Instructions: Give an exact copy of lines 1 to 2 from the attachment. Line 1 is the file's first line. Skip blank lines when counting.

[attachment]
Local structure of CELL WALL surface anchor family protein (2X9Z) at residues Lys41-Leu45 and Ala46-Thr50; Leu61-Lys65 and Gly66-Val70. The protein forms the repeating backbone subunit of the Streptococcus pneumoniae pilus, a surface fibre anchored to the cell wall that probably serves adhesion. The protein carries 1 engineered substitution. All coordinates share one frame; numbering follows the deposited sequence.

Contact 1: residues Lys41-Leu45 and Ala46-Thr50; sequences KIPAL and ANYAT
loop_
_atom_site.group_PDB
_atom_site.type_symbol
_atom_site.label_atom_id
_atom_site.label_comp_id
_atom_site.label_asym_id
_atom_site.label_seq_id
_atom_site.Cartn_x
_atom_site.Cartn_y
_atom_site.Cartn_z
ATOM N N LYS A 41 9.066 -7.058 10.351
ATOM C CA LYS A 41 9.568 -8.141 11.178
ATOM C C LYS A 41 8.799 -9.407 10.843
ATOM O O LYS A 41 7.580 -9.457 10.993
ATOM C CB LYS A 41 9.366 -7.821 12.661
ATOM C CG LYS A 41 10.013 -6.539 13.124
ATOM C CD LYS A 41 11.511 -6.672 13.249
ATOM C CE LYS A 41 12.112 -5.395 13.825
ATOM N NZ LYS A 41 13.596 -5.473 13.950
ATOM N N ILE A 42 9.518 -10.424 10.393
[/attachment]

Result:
Local structure of CELL WALL surface anchor family protein (2X9Z) at residues Lys41-Leu45 and Ala46-Thr50; Leu61-Lys65 and Gly66-Val70. The protein forms the repeating backbone subunit of the Streptococcus pneumoniae pilus, a surface fibre anchored to the cell wall that probably serves adhesion. The protein carries 1 engineered substitution. All coordinates share one frame; numbering follows the deposited sequence.

Contact 1: residues Lys41-Leu45 and Ala46-Thr50; sequences KIPAL and ANYAT